SPEC – the Standard Performance Evaluation Company – today presented its latest benchmark suite SPEChpc 2021, which is supposed to measure the “intensive parallel computing power over one or more nodes”. SPEC was founded in 1988 and supports many benchmarks; One of the most famous is SPEC CPU 2017, which is used to benchmark CPU performance. With the advent of heterogeneous architectures with multiple accelerators, the addition of the SPEChpc benchmark is timely.
The new benchmark suite has been in the works for about four years, Mat Colgrove said in one HPC wire Briefing. Colgrove heads the SPEC High Performance Group (HPG) and is also a developer / technical engineer for Nvidia.
âOur group’s mission is to study high performance computing and we have published various benchmarks over the years. We mainly focus on programming models. Our still active benchmarks are SPEC MPI 2007 and SPEC OpenMP 2012, âsaid Colgrove, who was involved in the development of the SPEC ACCEL benchmark, which measures the performance of the accelerator, host CPU, memory transfer between host and accelerator, library support and tests drivers and compilers.
The new SPEChpc suite is aimed at performance when the workload is outsourced to accelerators.
âWe combined all of that [earlier] Elements in order to be able to use a single benchmark and do so in a hybrid [fashion] with several models. That gives you a different perspective. Now you can look at different heterogeneous and homogeneous architectures with the same code base. The parallel [programming] The model can change, but algorithmically it cannot. The idea was to have portable models that could be used by many different vendors and allow a fair comparison between different architectures, âsaid Colgrove.
The value of any benchmark lies in understanding its details. The components of SPEChpc 2021 are shown in the two following figures. (Click to enlarge)
Colgrove emphasized that SPEChpc is a ‘heavily scaled’ benchmark: âSo we have a fixed-size workload. The problem with scaling is that we want to range from a single node or two to hundreds or even thousands of nodes. You can’t do that with a workload. You will have too large a memory limit. We decided to split it up into four workloads. “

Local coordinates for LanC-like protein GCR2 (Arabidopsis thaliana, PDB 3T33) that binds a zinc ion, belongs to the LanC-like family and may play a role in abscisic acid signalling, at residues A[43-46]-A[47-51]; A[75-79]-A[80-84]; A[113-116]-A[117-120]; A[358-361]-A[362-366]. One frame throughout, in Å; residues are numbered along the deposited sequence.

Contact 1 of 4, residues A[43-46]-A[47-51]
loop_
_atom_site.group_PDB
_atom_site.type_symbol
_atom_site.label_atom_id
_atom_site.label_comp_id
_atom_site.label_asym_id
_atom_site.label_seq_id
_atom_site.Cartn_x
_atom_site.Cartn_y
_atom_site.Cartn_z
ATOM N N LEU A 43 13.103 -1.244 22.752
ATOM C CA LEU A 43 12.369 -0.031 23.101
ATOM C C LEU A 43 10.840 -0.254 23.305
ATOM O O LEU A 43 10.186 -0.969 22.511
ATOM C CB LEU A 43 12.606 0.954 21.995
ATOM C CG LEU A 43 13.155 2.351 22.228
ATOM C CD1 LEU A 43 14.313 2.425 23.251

As can be seen in the images above, SPEChpc has four suites, each comprising between 9 (Tiny / Small) and 6 (Medium / Large) benchmarks. The three benchmarks that are not included in the Medium and Large Suite contain constructs such as MPI_AllReduce, which were not conducive to benchmarking on a large scale. According to SPEC, fewer benchmarks also help lower the costs of operating the suites on larger systems.
âWhile the benchmark source code is the same between suites, the workload size and storage requirements are different for each suite. Each suite is designed for clusters with different numbers of nodes and cores. The user must determine the appropriate suite for his system. While SPEChpc does not have requirements for the minimum or maximum number of ranks that can be used with each suite, the scale decreases as more ranks are used as SPEChpc scales heavily with fixed-size workloads. In some cases a benchmark can fail if too many ranks are used. The description for each suite below gives the ranks that SPEC / HPG tested using a pure MPI run. Scaling and ranking can differ when using an additional parallel model at the node level (OpenACC or OpenMP) â, says SPEC.
It will likely take some time for the new SPEChpc 2021 benchmark to become widespread. SPEC benchmarks are primarily tools for vendors to represent their system performance in a standardized way, but can also be run by users to evaluate their internal systems. Here is an excerpt from today’s announcement: